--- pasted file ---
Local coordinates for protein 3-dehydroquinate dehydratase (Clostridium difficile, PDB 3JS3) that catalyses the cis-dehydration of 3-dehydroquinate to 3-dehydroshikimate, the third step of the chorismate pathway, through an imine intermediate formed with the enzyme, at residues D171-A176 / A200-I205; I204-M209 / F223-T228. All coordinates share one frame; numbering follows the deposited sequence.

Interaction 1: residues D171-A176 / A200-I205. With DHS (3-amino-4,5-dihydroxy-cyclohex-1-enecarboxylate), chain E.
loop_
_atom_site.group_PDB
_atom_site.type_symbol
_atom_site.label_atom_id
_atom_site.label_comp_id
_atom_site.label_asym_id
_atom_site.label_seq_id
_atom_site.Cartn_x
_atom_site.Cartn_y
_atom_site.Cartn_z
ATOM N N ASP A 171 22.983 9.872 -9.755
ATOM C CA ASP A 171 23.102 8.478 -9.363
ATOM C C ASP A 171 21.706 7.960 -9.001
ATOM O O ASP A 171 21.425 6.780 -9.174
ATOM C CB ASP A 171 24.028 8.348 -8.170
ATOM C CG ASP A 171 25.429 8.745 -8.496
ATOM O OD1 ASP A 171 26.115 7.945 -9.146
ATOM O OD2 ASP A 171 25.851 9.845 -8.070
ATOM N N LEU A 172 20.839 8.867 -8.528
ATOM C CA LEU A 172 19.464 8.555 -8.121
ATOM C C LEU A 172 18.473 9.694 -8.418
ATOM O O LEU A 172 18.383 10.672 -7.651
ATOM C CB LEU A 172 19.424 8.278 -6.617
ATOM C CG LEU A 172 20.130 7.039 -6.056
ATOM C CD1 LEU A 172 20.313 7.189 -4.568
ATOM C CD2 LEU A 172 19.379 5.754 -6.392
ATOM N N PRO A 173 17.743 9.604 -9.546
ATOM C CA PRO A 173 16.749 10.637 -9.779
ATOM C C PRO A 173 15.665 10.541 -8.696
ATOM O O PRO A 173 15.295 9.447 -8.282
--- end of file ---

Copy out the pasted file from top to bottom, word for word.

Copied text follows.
Local coordinates for protein 3-dehydroquinate dehydratase (Clostridium difficile, PDB 3JS3) that catalyses the cis-dehydration of 3-dehydroquinate to 3-dehydroshikimate, the third step of the chorismate pathway, through an imine intermediate formed with the enzyme, at residues D171-A176 / A200-I205; I204-M209 / F223-T228. All coordinates share one frame; numbering follows the deposited sequence.

Interaction 1: residues D171-A176 / A200-I205. With DHS (3-amino-4,5-dihydroxy-cyclohex-1-enecarboxylate), chain E.
loop_
_atom_site.group_PDB
_atom_site.type_symbol
_atom_site.label_atom_id
_atom_site.label_comp_id
_atom_site.label_asym_id
_atom_site.label_seq_id
_atom_site.Cartn_x
_atom_site.Cartn_y
_atom_site.Cartn_z
ATOM N N ASP A 171 22.983 9.872 -9.755
ATOM C CA ASP A 171 23.102 8.478 -9.363
ATOM C C ASP A 171 21.706 7.960 -9.001
ATOM O O ASP A 171 21.425 6.780 -9.174
ATOM C CB ASP A 171 24.028 8.348 -8.170
ATOM C CG ASP A 171 25.429 8.745 -8.496
ATOM O OD1 ASP A 171 26.115 7.945 -9.146
ATOM O OD2 ASP A 171 25.851 9.845 -8.070
ATOM N N LEU A 172 20.839 8.867 -8.528
ATOM C CA LEU A 172 19.464 8.555 -8.121
ATOM C C LEU A 172 18.473 9.694 -8.418
ATOM O O LEU A 172 18.383 10.672 -7.651
ATOM C CB LEU A 172 19.424 8.278 -6.617
ATOM C CG LEU A 172 20.130 7.039 -6.056
ATOM C CD1 LEU A 172 20.313 7.189 -4.568
ATOM C CD2 LEU A 172 19.379 5.754 -6.392
ATOM N N PRO A 173 17.743 9.604 -9.546
ATOM C CA PRO A 173 16.749 10.637 -9.779
ATOM C C PRO A 173 15.665 10.541 -8.696
ATOM O O PRO A 173 15.295 9.447 -8.282